Elham Manea: “Islamism is an ideology of the extreme right, it changes societies” | Ideas


Elham Manea at his home in Bern, Switzerland.
Elham Manea at his home in Bern, Switzerland.STEFAN WERMUTH

Elham Manea (Cairo, 55 years old) greets the other side of the screen, in front of a wall lined with books, from his home in Bern. “It is my home”, confides this Swiss-Yemeni academic, with Egyptian grandparents, who settled in Switzerland in 1995, after her marriage, and has made her multiple identities the axis of her work and of her activism in favor of human rights. Associate Professor of Political Science at the University of Zurich and a consultant on Islam and gender issues for governments and international organizations, Manea is a vigorous advocate for the separation of state and religion in Islamic countries, as well as freedom of expression and beliefs, and the rights of women and minorities.

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It is concerned that, in Europe, Islamists have assumed the right to speak on behalf of Muslims, ignoring their diversity, as stated in the latest book that it has recently published in English, The Perils of Nonviolent Islamism (The Dangers of Nonviolent Islamism, not published in Spanish). But he also blames Western politicians, too complacent with an ideology that he does not hesitate to call totalitarian. Although with the rigor of academic work, Manea uses an accessible language in which he does not hesitate to share his personal experiences, such as the process of radicalization that he suffered as a teenager. “Islamic laws violate women’s rights with impunity,” she stresses.

Question. Why is non-violent Islamism a problem for Western societies?

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Answer. For the same reason that extreme right-wing groups are a problem. Islamism is a far-right religious ideology, which we must take seriously because it has consequences. I am not just referring to the fact that it facilitates a cognitive radicalization that can lead to violence. My interest is in how it changes societies, how it affects Muslim communities, how it is reflected in social cohesion.

Q. In your book you say that Islamists promote “closed communities”, is the French president correct in framing the problem as “fighting against separatism”?

R. There is always a political dimension to the actions of the rulers. That said, the expression it uses is very accurate. The ideology [islamista] pushes that separatism. It pushes you to separate yourself even from Muslims who do not share your vision of God. There are different forms of Islamism: Salafist Islam, for example, promotes separatism without dissimulation. Others, like the political Islam of the Muslim Brotherhood or Milli Görös, promote participation in the democratic system, but insist that they be treated as a separate community. And that separatism actually sets them apart. The problem is that many Western politicians accept that form of existentialize which reduces us to our religious identity. That leads to segregation, impacts on social cohesion.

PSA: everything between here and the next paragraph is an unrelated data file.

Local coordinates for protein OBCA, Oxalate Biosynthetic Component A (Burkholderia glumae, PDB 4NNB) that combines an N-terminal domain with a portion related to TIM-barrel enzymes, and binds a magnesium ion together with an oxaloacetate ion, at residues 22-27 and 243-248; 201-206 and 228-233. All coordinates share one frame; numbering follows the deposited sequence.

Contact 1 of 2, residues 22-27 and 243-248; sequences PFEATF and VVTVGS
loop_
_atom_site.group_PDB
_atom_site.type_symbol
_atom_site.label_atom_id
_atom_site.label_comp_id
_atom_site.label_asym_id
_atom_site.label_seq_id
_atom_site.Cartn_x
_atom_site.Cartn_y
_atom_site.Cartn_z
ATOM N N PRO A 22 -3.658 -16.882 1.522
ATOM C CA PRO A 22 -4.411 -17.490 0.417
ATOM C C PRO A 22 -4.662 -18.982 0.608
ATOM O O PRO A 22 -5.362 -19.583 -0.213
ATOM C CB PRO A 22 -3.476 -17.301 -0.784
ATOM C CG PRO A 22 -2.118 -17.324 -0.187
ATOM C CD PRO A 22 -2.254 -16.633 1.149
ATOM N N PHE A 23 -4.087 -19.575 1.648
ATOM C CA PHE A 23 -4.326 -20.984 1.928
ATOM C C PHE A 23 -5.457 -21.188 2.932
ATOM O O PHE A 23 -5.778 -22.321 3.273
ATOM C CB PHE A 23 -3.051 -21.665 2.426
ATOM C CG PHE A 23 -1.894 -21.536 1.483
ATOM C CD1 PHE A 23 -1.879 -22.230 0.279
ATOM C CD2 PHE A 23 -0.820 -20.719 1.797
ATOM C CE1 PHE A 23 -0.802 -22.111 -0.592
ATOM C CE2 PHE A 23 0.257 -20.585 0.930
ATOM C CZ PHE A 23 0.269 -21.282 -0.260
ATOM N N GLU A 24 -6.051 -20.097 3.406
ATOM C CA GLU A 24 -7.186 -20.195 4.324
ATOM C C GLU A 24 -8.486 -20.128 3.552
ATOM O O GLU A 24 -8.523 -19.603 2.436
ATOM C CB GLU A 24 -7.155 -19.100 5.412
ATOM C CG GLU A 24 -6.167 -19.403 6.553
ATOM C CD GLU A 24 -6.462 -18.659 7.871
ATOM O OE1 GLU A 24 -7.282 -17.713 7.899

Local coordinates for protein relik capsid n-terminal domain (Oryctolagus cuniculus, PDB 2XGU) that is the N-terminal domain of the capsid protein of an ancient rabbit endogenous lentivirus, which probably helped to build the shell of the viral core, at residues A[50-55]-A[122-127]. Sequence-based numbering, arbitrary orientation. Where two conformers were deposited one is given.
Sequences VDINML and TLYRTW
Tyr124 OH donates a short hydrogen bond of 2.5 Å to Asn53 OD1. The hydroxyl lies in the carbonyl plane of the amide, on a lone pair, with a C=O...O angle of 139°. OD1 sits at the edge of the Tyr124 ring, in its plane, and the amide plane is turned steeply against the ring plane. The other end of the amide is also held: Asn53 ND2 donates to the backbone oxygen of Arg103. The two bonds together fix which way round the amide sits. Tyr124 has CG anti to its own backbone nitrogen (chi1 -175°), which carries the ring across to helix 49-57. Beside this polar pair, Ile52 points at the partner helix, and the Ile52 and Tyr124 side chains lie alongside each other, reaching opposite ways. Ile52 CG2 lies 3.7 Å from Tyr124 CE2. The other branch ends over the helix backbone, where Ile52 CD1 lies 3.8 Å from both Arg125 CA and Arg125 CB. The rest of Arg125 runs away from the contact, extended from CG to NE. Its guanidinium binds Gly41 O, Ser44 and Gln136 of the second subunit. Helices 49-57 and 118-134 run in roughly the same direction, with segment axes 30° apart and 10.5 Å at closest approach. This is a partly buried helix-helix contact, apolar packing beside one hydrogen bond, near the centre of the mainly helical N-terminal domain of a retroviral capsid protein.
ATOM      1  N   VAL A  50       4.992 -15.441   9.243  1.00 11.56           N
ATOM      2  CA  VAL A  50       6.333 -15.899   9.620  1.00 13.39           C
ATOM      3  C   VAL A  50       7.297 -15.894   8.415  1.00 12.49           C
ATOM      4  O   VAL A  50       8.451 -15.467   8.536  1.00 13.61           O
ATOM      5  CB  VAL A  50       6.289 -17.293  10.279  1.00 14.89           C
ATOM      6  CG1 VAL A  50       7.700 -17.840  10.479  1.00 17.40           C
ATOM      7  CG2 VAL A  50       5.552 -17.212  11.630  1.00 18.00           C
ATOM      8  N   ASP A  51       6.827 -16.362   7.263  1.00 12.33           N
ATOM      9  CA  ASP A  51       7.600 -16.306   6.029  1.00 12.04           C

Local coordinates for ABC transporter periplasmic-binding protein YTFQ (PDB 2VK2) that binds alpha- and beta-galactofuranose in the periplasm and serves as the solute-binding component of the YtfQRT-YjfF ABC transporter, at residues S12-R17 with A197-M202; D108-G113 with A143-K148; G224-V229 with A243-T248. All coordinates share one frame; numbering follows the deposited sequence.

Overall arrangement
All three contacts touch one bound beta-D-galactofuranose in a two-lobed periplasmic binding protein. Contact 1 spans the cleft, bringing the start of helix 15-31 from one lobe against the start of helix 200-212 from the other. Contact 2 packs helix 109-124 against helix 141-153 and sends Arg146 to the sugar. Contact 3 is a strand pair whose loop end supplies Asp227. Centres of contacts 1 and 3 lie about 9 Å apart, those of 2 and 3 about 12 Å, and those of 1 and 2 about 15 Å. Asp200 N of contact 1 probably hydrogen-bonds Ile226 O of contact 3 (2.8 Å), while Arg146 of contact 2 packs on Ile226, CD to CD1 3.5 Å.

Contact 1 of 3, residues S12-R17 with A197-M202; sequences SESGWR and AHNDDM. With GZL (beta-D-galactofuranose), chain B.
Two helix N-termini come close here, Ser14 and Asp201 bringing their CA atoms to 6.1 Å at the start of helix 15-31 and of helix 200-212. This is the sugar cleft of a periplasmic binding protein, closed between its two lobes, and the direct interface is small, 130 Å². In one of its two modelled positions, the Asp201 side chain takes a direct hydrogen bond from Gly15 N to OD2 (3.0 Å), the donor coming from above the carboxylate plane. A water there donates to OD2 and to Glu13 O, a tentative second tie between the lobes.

Q. How can European governments make Muslim citizens feel part of their countries and not fall into the “narrative of victimhood” promoted by Islamists?

R. That is the key. Treat Muslims as citizens, address their situation through educational policies that promote a sense of belonging. The teaching of religion, the education of the teachers who teach it, and the training of imams must be professionalized, rather than imported; end foreign funding, and make it clear that Islam is part of Europe’s religious diversity. The religious needs of Muslims cannot be left in the hands of transnational Islamist movements or countries like Qatar and Turkey, which currently spearhead support for Islamist groups. I am not saying that they should be banned, but accepting that a radical group represents all Muslims is offensive.

P. Does Europe sin Islamophobia as the Islamists denounce?

R. I prefer to use “I hate the Muslim”, because it exists. There is a certain sector of the population that is afraid and others that are prejudiced, but it is not generalized. Also, I have a problem with the term “Islamophobia” because it has become an instrument to curb criticism of Islamists and religion in general. Both are important for a free society. I have every right to criticize Islamists, their ideology, their treatment of women, of minorities, just as I have every right to criticize any totalitarian ideology. It cannot be limited on the pretext of protecting Muslims. And I also have every right to criticize my religion.